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Fall Forum 2011: Changing Landscape: 'New' Digital Norm

Presented at the ARL/CNI Fall Forum, "21st-Century Collections and the Urgency of Collaborative Action," October 2011.

pdf ff11-luce.pdf

 
 

Overview of the ARL/DLF E-Science Institute

The E-Science Institute is designed to help research libraries develop a strategic) agenda for e-research support, with a particular focus on the sciences. The Institute consists of a series of interactive modules that take small teams of individuals from research libraries through a six-month process to strengthen and advance their e-research support strategy.

pdf arl-dlf-escience-inst-overview-apr11.pdf

 
 

US National Archives Launches Founders Online

founders-online-screenshotYesterday the US National Archives and Records Administration (NARA), through its National Historical Publications and Records Commission (NHPRC), along with the University of Virginia Press launched a beta version of the Founders Online website. Founders Online provides free, searchable access to over 119,000 letters and other documents written and received by George Washington, Benjamin Franklin, John Adams (and family), Thomas Jefferson, Alexander Hamilton, and James Madison. 

 
 

Membership Meeting 2008 (Spring): Bamboo Planning Project

Bamboo is a community-driven cyberinfrastructure initiative that includes faculty and researchers engaged in humanistic inquiry, computer scientists and information scientists interested in innovative models for shared services, and librarians, academic content partners, campus information technologists and other professionals who want to work together across disciplinary, organizational, institutional, and geographical boundaries to better enable and foster innovation in the arts and humanities. Presented at the 152nd ARL Membership Meeting, May 2008.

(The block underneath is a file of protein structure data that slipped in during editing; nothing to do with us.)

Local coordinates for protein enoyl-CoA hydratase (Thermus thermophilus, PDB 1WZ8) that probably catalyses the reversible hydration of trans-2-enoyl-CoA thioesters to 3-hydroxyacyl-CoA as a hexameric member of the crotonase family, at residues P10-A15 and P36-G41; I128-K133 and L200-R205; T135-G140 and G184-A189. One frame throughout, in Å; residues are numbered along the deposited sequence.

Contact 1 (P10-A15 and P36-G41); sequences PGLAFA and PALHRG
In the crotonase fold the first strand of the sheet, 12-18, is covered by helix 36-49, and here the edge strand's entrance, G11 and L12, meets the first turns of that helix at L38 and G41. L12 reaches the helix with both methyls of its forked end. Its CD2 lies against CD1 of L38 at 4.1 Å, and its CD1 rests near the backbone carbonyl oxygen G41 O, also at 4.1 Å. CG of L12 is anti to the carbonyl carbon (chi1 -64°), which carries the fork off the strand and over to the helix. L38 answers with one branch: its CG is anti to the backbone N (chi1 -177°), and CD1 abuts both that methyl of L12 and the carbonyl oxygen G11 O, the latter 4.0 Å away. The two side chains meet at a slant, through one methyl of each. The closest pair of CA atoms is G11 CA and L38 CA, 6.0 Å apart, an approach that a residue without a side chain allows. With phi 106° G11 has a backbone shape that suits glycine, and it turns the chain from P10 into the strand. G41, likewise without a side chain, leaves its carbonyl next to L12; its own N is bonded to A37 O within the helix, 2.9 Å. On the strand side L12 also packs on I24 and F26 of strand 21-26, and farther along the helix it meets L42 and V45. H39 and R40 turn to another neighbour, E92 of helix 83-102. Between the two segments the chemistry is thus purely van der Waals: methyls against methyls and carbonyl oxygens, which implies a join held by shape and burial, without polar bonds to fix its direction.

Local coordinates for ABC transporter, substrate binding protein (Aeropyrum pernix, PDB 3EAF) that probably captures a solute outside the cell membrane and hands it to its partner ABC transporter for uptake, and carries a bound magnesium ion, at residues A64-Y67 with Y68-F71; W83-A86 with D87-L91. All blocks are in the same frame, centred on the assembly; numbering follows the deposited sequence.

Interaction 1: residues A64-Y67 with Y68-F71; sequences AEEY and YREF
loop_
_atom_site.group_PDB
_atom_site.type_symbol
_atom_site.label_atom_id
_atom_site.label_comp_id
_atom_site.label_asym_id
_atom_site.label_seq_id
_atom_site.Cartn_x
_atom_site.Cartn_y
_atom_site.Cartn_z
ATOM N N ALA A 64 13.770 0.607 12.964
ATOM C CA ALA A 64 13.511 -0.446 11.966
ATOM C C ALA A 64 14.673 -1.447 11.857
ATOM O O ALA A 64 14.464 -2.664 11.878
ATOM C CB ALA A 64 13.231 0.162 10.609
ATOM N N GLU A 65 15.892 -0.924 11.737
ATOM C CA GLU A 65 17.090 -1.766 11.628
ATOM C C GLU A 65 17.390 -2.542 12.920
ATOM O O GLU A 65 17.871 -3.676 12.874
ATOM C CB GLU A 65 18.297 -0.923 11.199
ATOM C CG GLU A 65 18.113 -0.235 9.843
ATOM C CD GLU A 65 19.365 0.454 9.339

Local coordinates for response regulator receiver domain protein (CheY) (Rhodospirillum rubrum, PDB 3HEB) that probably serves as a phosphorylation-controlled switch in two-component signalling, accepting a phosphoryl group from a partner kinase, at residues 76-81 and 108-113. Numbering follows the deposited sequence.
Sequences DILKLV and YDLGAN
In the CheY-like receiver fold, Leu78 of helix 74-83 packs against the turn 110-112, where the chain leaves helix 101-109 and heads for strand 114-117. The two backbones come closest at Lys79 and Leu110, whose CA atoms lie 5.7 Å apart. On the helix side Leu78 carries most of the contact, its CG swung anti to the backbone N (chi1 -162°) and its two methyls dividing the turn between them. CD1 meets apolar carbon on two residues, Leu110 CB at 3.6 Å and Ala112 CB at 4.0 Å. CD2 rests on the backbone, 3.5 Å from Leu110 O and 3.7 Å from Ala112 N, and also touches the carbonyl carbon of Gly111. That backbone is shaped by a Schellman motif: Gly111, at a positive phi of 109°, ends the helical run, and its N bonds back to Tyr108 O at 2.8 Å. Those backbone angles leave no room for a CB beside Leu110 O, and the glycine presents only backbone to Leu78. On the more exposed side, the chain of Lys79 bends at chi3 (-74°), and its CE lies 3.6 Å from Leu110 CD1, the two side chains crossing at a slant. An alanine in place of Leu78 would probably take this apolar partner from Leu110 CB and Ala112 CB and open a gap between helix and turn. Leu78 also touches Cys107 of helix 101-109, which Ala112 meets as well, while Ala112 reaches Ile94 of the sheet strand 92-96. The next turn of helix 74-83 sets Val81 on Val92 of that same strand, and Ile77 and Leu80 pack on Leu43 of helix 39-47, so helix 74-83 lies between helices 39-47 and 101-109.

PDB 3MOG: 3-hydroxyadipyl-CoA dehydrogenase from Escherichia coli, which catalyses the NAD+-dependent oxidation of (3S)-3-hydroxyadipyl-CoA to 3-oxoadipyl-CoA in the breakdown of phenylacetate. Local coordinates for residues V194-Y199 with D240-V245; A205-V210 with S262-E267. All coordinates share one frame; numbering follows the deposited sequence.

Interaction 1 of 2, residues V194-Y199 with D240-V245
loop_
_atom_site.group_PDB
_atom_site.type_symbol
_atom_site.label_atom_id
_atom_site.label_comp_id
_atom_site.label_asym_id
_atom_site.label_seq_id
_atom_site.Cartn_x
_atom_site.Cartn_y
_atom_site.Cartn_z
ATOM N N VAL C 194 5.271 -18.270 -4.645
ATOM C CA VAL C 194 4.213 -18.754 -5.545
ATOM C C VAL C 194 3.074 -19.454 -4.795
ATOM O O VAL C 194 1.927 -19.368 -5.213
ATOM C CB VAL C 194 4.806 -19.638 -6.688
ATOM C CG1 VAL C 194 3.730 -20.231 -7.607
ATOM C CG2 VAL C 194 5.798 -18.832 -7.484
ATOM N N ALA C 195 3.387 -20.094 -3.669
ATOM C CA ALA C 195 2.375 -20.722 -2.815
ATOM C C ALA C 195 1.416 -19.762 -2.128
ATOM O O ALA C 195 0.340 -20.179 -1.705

pdf mm-152-kainz-faulhaber.pdf

 
 

Scanning Maps: Quantifying Errors to Inform Future Image Capture Efforts

Poster presented at the LCDP Luminary Class, June 2012. In 2009, Stanford began an effort to scan its maps. Scanning large format items such as maps create a multitude of challenges. One of these challenges is to capture the map with specifications that meet all known repurposing needs. A prominent repurposing need is to ensure that the map can be consumed in a Geographic Information System (GIS). A team of Stanford University Library staff consisting of Patricia Carbajales, G. Salim Mohammed, Matt Pearson and Renzo Sanchez-Silva (noted here in alpha order) along with student assistants, conducted a detailed study of a Russian Topographic scanned map where details were visually inspected and checked for scanning errors.

pdf lcdp-2012-poster-g-salim-mohammed.pdf

 
 

Duke Libraries Uses Mellon Grant to Support Digital Classics

duke-u-papyrus-collection-fragmentFragment from Duke's papyrus collection, image © DukeDuke University Libraries is establishing a new unit, Duke Collaboratory for Classics Computing (DC3), that will use digital technologies to analyze some of the world's oldest documents and artifacts. Funded by a $500,000 grant from the Andrew W. Mellon Foundation, the DC3 will be led by Joshua D. Sosin, associate professor of classical studies and history at Duke, who will also assume a joint appointment within the libraries.

 
 
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